I always keep trying, and as long as I do, give myself a break.
I didn’t begin actively working on my novel, The Alchemist’s Theorem, until the fall of 2013. It wasn’t even part of my thesis (a collection of nonfiction essays that I have lost interest in completely). Once I had set my mind to writing it, I was forced to figure out how to finish an entire book, something I had never done before.
Because the US government threw a ridiculous amount of pretend money at me (student loans), I got my own place that second year of grad school. It was a basement studio. Two obnoxious dogs lived above me and barked all the time. The wall next to my writing desk was shared with the bathroom of another studio. The man who lived there did not take good care of his bowels. But the biggest problem I had was the clingy, obsessive, unhealthy relationship I had with my beloved Xbox.
Early on, one of the dogs died, so things got quieter. I moved my desk to another wall in the apartment by a tiny window. I still occasionally heard my neighbor laughing at his own bathroom noises, but I was desensitized to it. And I finally set some boundaries with my inter-intelligence romance, and told my Xbox we could only see each other after 5:00 pm. These changes were all very helpful, but I didn’t exactly become a writing machine once they happened.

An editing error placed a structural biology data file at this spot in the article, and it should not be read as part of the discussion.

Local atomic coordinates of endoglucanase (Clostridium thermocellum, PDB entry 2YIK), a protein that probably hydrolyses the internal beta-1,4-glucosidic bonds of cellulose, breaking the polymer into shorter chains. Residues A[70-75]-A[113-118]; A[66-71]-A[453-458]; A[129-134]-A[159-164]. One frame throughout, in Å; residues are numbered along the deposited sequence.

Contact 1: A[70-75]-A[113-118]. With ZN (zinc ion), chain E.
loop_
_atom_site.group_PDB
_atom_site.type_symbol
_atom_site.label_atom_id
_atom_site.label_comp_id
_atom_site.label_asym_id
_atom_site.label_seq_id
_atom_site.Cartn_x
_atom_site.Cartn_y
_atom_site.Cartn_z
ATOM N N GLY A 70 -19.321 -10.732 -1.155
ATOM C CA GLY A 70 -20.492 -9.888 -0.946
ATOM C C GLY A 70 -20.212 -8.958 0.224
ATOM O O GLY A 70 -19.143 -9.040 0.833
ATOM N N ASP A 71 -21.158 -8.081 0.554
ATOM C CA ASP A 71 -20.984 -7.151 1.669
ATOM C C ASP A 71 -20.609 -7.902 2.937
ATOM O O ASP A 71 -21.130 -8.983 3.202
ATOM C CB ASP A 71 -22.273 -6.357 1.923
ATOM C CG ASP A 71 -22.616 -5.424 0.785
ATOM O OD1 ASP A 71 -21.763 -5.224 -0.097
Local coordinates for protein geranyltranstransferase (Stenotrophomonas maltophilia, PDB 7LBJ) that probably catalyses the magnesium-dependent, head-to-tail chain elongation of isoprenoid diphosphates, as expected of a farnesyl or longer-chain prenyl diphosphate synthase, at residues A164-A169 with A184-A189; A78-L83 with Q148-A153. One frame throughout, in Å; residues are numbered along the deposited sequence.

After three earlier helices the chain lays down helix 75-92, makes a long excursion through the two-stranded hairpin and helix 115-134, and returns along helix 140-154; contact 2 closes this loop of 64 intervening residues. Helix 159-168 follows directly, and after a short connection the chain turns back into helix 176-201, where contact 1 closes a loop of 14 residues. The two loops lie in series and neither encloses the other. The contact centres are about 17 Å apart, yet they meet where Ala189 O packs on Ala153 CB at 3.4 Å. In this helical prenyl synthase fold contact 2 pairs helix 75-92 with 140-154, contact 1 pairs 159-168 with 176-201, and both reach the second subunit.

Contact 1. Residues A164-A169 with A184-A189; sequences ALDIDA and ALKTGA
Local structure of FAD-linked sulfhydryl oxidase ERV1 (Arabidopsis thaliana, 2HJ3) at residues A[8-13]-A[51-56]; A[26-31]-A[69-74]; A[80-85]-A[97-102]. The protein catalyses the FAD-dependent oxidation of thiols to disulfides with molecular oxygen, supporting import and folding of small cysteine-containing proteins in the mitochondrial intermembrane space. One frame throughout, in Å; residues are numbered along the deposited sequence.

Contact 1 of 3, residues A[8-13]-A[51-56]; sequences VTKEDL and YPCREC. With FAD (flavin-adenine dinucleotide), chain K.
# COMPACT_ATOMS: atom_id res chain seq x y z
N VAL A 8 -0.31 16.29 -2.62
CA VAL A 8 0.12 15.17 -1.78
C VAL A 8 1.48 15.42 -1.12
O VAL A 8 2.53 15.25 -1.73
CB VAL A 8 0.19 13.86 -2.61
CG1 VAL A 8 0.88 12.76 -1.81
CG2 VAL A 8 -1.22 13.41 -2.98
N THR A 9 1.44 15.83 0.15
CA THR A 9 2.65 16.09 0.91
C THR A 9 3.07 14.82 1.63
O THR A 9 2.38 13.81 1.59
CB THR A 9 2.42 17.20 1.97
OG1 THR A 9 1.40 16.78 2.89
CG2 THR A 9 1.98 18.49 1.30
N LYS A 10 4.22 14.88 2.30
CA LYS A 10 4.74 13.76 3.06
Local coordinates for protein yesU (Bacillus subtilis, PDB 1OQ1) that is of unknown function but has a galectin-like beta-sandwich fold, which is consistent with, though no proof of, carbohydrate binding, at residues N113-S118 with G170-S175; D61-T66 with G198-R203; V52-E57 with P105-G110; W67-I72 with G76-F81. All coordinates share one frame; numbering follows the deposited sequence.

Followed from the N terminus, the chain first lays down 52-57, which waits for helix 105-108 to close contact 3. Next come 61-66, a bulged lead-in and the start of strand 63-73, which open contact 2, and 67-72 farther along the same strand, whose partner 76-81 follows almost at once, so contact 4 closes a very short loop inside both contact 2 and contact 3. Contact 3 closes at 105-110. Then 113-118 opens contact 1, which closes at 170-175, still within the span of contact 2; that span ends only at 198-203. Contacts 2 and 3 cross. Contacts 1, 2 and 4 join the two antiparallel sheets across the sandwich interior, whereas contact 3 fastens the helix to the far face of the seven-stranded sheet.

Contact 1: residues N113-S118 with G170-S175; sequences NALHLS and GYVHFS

Years ago, when I began thinking about writing seriously, I did my research and asked questions of whomever would talk to me. People in the writing industry can be rather directive. I was constantly told I have to do this and I have to that, otherwise I shouldn’t bother. My knee-jerk reaction to these commands was always, “The hell I do!” I hate being told what to do. One of the directives I heard over and over was that I have to write at least 500 (sometimes it was 1000) words a day, no matter what, even if it was garbage. That one irritated me the most.
Between classes and my novel, I had plenty of good projects to work on, so I never stared at the wall with absolute blankness in my mind. I have endless universes in my head, enough to keep me busy for the rest of my life, so I am lucky in that regard. But I sucked at actually sitting down and putting words to the page. I told myself that yes I have to try and write every day. For the first couple of months there were many days where I didn’t write a single word, despite setting a goal each day. But instead of buckling under feelings of guilt, ineptitude, and despair, I gave myself a break, and said, “That’s OK. No big deal. Try again tomorrow.” As long as I was always trying, I didn’t worry about it.
I gradually began to have better days, writing more words more often. Eventually, I had great days where the words poured out of me. Because I kicked my addiction to my Xbox, I needed to be addicted to something, and due to those great days, I became addicted to writing. Over time, I got used to sitting down and writing for the joy of it, but it certainly didn’t happen naturally or overnight.
I still don’t write every day. What I do though is set broad deadlines, and I give myself the room to write in my own time in my own way. I use my strengths in my writing process. I love completing tasks. “To Do” lists are my favorite tool. It feels so good to check things off my list. I also love to multi-task, so I let myself jump around from one project to the next (so I don’t lose interest). And sleep is so important to me. That’s why I let myself wake up naturally, which is anywhere from 9-11:00 am (sometimes I wake up at 8:30 am, like a grownup). All of these things take the pressure off and let me enjoy the writing process. Sometimes I’ll go too long without writing, and that’s when I stop giving myself a break and I start getting on my case.